But development of any kind in the middle of the open space was not at all what the city had in mind when Council approved the $8.1 million Trails, Open Space and Parks (TOPS) purchase last Aug. 22. The state has also committed Great Outdoors Colorado funds to the project.
Now the city has apparently been blindsided because they never bothered to ask the owners of the Fountain Mutual Irrigation Company what they intended to do with their land. "That wouldn't be a typical question we would have asked," said Paul Butcher, manager of the city's Parks Department, which oversees the funds.
Butcher said the city never considered the possibility that the waterfront at Big Johnson could be developed.
"Our primary interest was the [open space] land itself, not necessarily access to the water," he said. "Although the reservoir, with its birding [opportunities] is a nice feature, we didn't buy that land so eventually we would have access to the reservoir.
"It would be unfortunate, for a purist, for there to be a row of houses between the open space and the reservoir, but I think we still would have bought the open space," Butcher continued. "No one ever guaranteed the reservoir would always be there."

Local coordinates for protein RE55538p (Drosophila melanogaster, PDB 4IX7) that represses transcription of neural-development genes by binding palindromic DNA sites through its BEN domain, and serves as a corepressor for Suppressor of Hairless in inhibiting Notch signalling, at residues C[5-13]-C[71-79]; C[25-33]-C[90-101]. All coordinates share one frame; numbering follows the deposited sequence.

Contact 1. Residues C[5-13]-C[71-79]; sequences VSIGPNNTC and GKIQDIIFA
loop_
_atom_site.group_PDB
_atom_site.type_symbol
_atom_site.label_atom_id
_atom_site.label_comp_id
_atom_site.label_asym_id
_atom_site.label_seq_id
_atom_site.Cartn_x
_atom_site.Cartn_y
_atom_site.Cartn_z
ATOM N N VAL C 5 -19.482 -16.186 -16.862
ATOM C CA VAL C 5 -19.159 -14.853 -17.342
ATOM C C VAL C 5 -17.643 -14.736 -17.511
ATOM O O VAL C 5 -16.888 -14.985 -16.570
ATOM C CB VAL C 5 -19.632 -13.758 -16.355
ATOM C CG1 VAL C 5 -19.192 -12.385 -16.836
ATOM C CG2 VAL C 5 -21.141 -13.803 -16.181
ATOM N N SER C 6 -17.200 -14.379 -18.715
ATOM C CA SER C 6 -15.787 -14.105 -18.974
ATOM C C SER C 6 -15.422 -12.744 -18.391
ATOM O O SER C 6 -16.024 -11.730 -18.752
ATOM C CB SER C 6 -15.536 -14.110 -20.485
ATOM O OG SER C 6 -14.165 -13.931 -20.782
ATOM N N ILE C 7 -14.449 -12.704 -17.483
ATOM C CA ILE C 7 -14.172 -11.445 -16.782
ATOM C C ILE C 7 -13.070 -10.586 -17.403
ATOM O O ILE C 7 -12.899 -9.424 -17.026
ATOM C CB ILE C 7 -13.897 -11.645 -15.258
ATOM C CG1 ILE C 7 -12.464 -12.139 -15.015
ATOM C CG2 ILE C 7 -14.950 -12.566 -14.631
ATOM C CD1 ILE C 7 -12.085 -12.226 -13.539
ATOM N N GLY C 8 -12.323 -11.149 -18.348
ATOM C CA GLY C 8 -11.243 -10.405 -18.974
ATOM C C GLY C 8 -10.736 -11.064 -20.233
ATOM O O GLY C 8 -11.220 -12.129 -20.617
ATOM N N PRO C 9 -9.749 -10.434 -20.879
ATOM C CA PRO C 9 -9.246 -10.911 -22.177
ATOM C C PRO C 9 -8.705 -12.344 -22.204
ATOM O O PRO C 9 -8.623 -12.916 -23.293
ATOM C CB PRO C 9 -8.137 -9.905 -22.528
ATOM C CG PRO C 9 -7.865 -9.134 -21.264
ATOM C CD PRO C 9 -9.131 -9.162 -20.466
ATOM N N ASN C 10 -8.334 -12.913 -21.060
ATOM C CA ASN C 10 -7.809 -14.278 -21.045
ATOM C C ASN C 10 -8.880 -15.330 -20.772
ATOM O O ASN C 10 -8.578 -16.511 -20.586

But most open-space advocates and Council members who approved the deal certainly thought the purchase ensured that the property -- including the reservoir -- would forever remain pristine and unpopulated.
"Clearly, an upscale development in the center of [the open space] acquisition was not the intent, certainly not envisioned by me," said Councilman Ted Eastburn, who seconded the motion to buy the land. "I went into it with the understanding that the body of land purchased was contiguous to the reservoir. That was certainly my understanding."
Other members of Council extolled the purchase, notably former Councilwoman Linda Barley, who identified the Big Johnson Open Space acquisition as her major accomplishment while on Council (she was defeated by Sallie Clark in a re-election bid last month). Barley and other city leaders claimed that the purchase would forever protect the reservoir and its environs.
The cost of the property represented more than a year's worth of sales tax dollars devoted to the TOPS funds. Approved by Colorado Springs voters in 1997, the TOPS sales tax currently comprises between $5.5 million and $6 million annually, said Butcher.
Sitting there smiling